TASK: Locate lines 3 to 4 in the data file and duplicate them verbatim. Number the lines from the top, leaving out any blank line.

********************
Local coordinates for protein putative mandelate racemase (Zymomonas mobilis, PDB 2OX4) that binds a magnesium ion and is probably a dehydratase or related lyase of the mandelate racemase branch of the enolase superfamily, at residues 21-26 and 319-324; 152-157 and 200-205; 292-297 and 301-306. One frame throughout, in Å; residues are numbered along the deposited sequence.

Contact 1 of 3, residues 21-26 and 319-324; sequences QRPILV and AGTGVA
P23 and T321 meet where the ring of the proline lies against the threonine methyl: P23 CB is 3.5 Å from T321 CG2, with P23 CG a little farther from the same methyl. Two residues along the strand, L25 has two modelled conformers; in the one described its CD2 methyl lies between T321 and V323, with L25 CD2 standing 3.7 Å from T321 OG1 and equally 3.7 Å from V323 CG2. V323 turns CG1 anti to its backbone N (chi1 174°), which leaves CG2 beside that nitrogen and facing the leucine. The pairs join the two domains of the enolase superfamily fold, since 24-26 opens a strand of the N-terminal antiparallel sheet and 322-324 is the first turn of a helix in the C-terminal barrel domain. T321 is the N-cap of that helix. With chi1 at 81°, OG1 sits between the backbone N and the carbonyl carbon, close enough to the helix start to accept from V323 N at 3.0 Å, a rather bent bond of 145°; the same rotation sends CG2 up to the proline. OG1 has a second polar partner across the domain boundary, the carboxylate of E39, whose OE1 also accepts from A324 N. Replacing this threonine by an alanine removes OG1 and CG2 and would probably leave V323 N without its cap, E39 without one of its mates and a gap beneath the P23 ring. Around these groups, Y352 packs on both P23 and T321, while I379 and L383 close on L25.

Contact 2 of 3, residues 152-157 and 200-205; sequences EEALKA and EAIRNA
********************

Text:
P23 and T321 meet where the ring of the proline lies against the threonine methyl: P23 CB is 3.5 Å from T321 CG2, with P23 CG a little farther from the same methyl. Two residues along the strand, L25 has two modelled conformers; in the one described its CD2 methyl lies between T321 and V323, with L25 CD2 standing 3.7 Å from T321 OG1 and equally 3.7 Å from V323 CG2. V323 turns CG1 anti to its backbone N (chi1 174°), which leaves CG2 beside that nitrogen and facing the leucine. The pairs join the two domains of the enolase superfamily fold, since 24-26 opens a strand of the N-terminal antiparallel sheet and 322-324 is the first turn of a helix in the C-terminal barrel domain. T321 is the N-cap of that helix. With chi1 at 81°, OG1 sits between the backbone N and the carbonyl carbon, close enough to the helix start to accept from V323 N at 3.0 Å, a rather bent bond of 145°; the same rotation sends CG2 up to the proline. OG1 has a second polar partner across the domain boundary, the carboxylate of E39, whose OE1 also accepts from A324 N. Replacing this threonine by an alanine removes OG1 and CG2 and would probably leave V323 N without its cap, E39 without one of its mates and a gap beneath the P23 ring. Around these groups, Y352 packs on both P23 and T321, while I379 and L383 close on L25.

Contact 2 of 3, residues 152-157 and 200-205; sequences EEALKA and EAIRNA